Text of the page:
Ben Moshe’s comment on ‘The ABCD of Young American Jews’.
There are no shortcuts to solving this problem. No matter how one tries to position it, Judaism is prescriptive. It teaches that there are things that one must do, and things that one cannot do; things that are permitted, and things that are off-limits. These constraints do not sit well with a generation that grew up in a multicultural environment, free of social pressures that kept previous generations of Jews in the fold.
As I once heard a Rav say, â€œIn America, every Jew is a Jew by choice.â€ The only way to get excited about Judaism is to have positive role models who instill love and enthusiasm for mitzvot from an early age, or, like many members of this blog, to acquire the taste later in life.
In previous generations (including my own), American Jews who looked for an alternative to the yoke of the mitzvot tried to find it in political and social movements such as support for Israel, Holocaust commeration, rescue of Soviet Jewry, etc. (see reply #2 above).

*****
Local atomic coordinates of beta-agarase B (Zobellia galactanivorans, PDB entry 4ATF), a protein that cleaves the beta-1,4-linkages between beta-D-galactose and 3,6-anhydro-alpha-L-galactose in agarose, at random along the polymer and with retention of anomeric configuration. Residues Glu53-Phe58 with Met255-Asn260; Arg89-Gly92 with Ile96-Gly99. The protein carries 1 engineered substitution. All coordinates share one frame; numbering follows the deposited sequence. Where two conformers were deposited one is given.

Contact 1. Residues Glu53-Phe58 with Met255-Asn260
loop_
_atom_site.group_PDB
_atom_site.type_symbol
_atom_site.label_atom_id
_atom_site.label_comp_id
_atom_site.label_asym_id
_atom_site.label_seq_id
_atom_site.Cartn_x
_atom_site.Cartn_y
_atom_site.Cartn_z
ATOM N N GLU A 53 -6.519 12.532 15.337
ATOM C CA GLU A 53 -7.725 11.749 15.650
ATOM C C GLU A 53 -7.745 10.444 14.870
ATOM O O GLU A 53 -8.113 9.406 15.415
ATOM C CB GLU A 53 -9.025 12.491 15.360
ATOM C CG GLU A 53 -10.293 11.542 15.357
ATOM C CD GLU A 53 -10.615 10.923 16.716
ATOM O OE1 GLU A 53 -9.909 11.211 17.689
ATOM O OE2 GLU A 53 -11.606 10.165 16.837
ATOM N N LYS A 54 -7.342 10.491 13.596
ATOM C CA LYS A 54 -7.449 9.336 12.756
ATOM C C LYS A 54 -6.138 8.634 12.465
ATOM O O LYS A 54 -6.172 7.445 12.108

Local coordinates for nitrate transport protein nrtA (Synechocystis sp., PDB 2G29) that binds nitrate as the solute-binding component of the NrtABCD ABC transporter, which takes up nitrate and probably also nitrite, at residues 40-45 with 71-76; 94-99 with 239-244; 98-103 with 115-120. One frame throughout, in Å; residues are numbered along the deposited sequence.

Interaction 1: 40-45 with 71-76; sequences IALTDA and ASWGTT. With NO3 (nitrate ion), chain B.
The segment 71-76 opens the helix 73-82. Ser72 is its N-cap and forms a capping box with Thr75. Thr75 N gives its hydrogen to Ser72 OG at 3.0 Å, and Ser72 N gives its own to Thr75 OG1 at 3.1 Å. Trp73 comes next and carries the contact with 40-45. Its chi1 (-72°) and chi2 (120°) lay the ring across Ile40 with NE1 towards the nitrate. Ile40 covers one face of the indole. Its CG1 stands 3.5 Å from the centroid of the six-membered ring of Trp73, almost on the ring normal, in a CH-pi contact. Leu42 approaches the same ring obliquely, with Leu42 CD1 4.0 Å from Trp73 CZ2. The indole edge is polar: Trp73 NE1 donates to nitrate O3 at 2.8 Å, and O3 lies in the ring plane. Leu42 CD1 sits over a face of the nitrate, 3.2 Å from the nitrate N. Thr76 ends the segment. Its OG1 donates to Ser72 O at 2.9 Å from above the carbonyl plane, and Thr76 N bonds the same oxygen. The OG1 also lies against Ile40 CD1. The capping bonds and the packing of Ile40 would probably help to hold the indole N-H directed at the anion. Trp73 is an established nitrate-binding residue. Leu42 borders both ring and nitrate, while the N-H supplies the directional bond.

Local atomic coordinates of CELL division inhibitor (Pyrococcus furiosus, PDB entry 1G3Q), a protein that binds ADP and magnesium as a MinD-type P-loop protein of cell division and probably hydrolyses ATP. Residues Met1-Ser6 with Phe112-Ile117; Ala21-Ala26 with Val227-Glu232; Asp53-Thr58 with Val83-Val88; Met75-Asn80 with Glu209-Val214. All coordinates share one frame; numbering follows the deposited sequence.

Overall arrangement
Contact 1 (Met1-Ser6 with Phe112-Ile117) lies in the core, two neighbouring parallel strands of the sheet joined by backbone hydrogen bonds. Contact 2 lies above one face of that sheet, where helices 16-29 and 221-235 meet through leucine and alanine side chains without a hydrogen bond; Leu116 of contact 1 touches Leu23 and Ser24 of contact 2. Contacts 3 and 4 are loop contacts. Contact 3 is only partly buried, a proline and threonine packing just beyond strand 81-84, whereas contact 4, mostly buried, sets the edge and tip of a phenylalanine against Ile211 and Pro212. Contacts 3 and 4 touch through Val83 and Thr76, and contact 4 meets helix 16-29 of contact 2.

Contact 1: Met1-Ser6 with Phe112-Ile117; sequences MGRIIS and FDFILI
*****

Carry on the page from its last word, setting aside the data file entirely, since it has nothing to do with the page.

These binding ties were â€œJewishâ€ because they addressed the plight of fellow Jews and could be presented in the context of Jewishly-rooted concepts such as â€œtikkun olamâ€ or â€œtzedek, tzedek tirdofâ€ or â€œkol Yisrael areivim zeh ba-zehâ€.
Today, Israel is somewhat more secure, the Holocaust is for many found only in movies and in the Diary of Anne Frank (that some read only because it was a school assignment), and the Soviet Union is history.
Although there are still many fellow Jews who need help, todayâ€™s generation tries to define Judaism in the context of causes that are remotely connected to Jewish ideas and to Jewish communities, if at all: Darfur, the environment, homosexual rights, immigrant labor, etc. When there is so little difference between Temple Beth (fill in the blank) and any other â€œsocial justiceâ€ organization, it is no wonder that young American Jews feel little affinity davka to Judaism.